Suit’s post yesterday was spot on about the need for grit, not goons, on this Rangers team. Though the Rangers need grit, the goons have been out in full force this past weekend in the NHL. For as long as I can remember being a fan, the debate of banning fighting has been around, but that’s not what we’ve seen this past weekend; we’ve seen extremely dangerous and unsportsmanlike hits. Let’s take a look at three of them, and what potential suspensions may arise.
James Neal knees Brad Marchand – Saturday, 12/7, Pens vs Bruins
This case is pretty ugly. Marchand is tripped and laying on the ice with his head up when Neal skates towards the puck and, en route, ensures that his knee makes direct contact with Marchand’s head. I’m not sure what’s most offensive about this play – that he kneed Marchand while he was down in the head, or that he skated off like it was no big deal. The fact that Marchand is a pesky player who routinely gets under the opposing teams skin is never an excuse to make such an abusive play. Neal had his hearing yesterday and was given a 5 game suspension, in part due to the lack of injury from the play, and also in part due to his history (Neal has been fined once and suspended once in the past 3 seasons). This was only a small part of a rough game, which saw 40 minutes of penalty time, including a game misconduct on the next play in this series…
Shawn Thornton assaults Brooks Orpik – Saturday, 12/7, Pens vs Bruins
Well, okay. If this happened off the ice, Brooks Orpik could press charges. To quote one of my favorites, that’s assault brotha’. You just can’t do this. A little background: Orpik, in the first minute of the game, had a questionable open ice hit against Loui Eriksson which resulted in an injury. He declined fighting Thornton immediately, which caused Thornton to sit in the box for 2 minutes to think about the roughing he had done. Now let’s fast forward to the Marchand incident, just 10 minutes later. Obviously upset with the play on Marchand, the players gather while the trainers tend to Marchand. Thornton skates behind Orpik, slew foots him down to the ice and punches him in the face repeatedly. Again, Orpik is a player that some may deem dirty or who doesn’t play fair, but an eye for an eye won’t really work here. Orpik is then stretchered off the ice to the hospital. Let’s make something very clear: there is absolutely no excuse for that kind of behavior, in hockey or in life. Thornton will have an in-person hearing with Shanahan today, and I would make a guess that he’ll get 10 games, given the fact that Orpik has been placed on the IR and the unbelievably aggressive nature of the attack.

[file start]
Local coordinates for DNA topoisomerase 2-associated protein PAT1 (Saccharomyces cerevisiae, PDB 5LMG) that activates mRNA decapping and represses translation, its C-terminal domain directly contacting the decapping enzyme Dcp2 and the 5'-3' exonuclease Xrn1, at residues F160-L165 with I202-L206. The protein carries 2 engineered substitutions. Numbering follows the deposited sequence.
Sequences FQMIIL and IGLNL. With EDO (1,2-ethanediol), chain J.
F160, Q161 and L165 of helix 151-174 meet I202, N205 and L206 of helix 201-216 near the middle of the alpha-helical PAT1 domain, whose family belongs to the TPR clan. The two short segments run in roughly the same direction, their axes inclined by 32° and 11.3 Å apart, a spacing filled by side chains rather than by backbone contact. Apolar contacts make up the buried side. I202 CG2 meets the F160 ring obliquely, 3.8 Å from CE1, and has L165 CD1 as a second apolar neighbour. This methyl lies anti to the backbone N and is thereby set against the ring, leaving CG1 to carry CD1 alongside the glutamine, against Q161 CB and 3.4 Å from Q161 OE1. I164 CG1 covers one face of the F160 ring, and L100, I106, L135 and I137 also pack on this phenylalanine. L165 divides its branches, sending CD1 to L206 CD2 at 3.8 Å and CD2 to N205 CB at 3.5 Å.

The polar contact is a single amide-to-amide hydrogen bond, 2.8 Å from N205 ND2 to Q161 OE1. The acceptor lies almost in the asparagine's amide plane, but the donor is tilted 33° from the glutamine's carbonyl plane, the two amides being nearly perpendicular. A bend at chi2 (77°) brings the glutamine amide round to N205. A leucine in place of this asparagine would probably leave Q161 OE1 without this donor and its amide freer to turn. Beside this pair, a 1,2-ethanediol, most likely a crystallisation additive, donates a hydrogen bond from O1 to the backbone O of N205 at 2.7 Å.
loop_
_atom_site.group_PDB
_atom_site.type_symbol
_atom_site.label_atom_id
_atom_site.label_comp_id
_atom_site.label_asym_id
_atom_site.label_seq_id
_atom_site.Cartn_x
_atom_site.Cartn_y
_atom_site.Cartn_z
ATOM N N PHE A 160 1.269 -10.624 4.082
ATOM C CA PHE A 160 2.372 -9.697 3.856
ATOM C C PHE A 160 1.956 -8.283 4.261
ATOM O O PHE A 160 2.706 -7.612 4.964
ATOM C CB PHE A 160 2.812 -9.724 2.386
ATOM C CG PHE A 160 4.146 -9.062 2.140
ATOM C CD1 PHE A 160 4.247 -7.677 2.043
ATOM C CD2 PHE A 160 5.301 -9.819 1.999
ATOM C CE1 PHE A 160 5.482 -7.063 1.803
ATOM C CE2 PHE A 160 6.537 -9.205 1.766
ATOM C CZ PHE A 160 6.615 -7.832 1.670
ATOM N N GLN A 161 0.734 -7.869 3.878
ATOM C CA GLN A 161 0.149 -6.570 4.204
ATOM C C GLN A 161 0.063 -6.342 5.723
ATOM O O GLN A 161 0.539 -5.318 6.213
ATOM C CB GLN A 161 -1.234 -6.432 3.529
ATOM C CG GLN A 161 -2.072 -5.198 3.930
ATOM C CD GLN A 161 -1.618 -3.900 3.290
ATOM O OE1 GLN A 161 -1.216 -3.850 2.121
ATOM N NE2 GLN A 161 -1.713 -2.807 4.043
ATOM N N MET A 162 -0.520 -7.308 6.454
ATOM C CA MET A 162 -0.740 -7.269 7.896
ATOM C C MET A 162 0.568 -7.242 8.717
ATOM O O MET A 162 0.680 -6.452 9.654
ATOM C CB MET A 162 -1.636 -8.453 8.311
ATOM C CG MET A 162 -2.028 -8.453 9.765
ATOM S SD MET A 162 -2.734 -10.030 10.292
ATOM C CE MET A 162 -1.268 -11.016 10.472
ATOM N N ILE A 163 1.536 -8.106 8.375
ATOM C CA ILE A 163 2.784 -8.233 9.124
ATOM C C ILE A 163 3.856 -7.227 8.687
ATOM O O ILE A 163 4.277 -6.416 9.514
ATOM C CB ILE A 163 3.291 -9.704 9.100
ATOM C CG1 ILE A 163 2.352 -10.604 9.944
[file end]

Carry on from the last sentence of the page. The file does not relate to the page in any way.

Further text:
Dion Phaneuf boards Kevin Miller – Sunday, 12/8 – Bruins vs Leafs
Phaneuf, captain of the Toronto Maple Leafs, in the last 2+ minutes of a game that they were losing badly, sees Miller after a scrum around the boards for a puck and flat out shoves his face into the boards. I don’t really know what point he was trying to get across – a message? Letting off some stress? Generally being an unpleasant person? Everything about this hit upsets me. For starters, Miller was losing footing near the puck, and Clarkson was in the vicinity trying to make the play. Secondly, not only does Phaneuf speed up to hit him directly between the numbers, as Miller is slipping up he lowers his arm to smash Miller’s face into the boards. How this was not a penalty is so far beyond me. Phaneuf has his hearing today at 10am, which should be interesting since he’s never been suspended. I think he has to get 3 games, regardless of history or penalty call.
These plays bring about a lot of questions. Should injury sustained be a deciding factor in suspension? We’ve seen this recently (the Neal video alludes to the fact that Marchand did not sustain an injury in its decision making) as well as years ago with the Department of Player Safety induction (remember Hagelin elbowing Alfredsson in the 2011-2012 playoffs vs. Ottawa? Alfie missed a game, Hagelin missed 3 and the hashtag #FreeHags was created). But what if teams sit their players now after a questionable hit to make the punishment worse?
Former Rangers and nonstop thorn in the side of former Rangers management Sean Avery tweeted out this gem Sunday, which alludes to the fact that Orpik got what he deserved. With a record like Orpik’s of being a dirty player, it’s hard to argue that a certain style of play begets that same treatment; however is that what hockey has come to? Who’s to say that now Thornton shouldn’t be playing with his head up on a swivel every game because of his cheap shots?
Of the plays, it’s easy to say that Thornton’s was the most outrageously violent. I would argue that Phaneuf’s is one to be most concerned about, as it is a play that we see too often and we’ve seen end careers too often as well. Though the fighting debate may never end, we absolutely have to see a stop to these filthy plays that taint the sport and take away from player safety and fan enjoyment.